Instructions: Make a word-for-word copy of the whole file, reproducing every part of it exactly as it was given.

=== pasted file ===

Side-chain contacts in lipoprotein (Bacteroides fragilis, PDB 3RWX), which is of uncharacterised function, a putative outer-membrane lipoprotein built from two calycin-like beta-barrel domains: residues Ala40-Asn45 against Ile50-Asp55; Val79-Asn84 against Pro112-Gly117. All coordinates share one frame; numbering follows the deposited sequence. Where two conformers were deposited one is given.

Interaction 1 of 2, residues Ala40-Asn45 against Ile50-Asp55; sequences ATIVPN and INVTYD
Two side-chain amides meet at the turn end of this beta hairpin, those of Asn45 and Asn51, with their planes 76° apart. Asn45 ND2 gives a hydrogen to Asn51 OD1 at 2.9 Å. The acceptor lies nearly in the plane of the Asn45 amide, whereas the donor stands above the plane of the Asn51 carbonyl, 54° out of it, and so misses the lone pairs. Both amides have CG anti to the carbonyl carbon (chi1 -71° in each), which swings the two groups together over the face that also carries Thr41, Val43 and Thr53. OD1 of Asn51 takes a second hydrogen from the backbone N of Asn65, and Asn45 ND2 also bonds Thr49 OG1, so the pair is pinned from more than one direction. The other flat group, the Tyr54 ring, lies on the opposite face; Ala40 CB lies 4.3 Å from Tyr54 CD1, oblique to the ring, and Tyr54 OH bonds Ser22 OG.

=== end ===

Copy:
Side-chain contacts in lipoprotein (Bacteroides fragilis, PDB 3RWX), which is of uncharacterised function, a putative outer-membrane lipoprotein built from two calycin-like beta-barrel domains: residues Ala40-Asn45 against Ile50-Asp55; Val79-Asn84 against Pro112-Gly117. All coordinates share one frame; numbering follows the deposited sequence. Where two conformers were deposited one is given.

Interaction 1 of 2, residues Ala40-Asn45 against Ile50-Asp55; sequences ATIVPN and INVTYD
Two side-chain amides meet at the turn end of this beta hairpin, those of Asn45 and Asn51, with their planes 76° apart. Asn45 ND2 gives a hydrogen to Asn51 OD1 at 2.9 Å. The acceptor lies nearly in the plane of the Asn45 amide, whereas the donor stands above the plane of the Asn51 carbonyl, 54° out of it, and so misses the lone pairs. Both amides have CG anti to the carbonyl carbon (chi1 -71° in each), which swings the two groups together over the face that also carries Thr41, Val43 and Thr53. OD1 of Asn51 takes a second hydrogen from the backbone N of Asn65, and Asn45 ND2 also bonds Thr49 OG1, so the pair is pinned from more than one direction. The other flat group, the Tyr54 ring, lies on the opposite face; Ala40 CB lies 4.3 Å from Tyr54 CD1, oblique to the ring, and Tyr54 OH bonds Ser22 OG.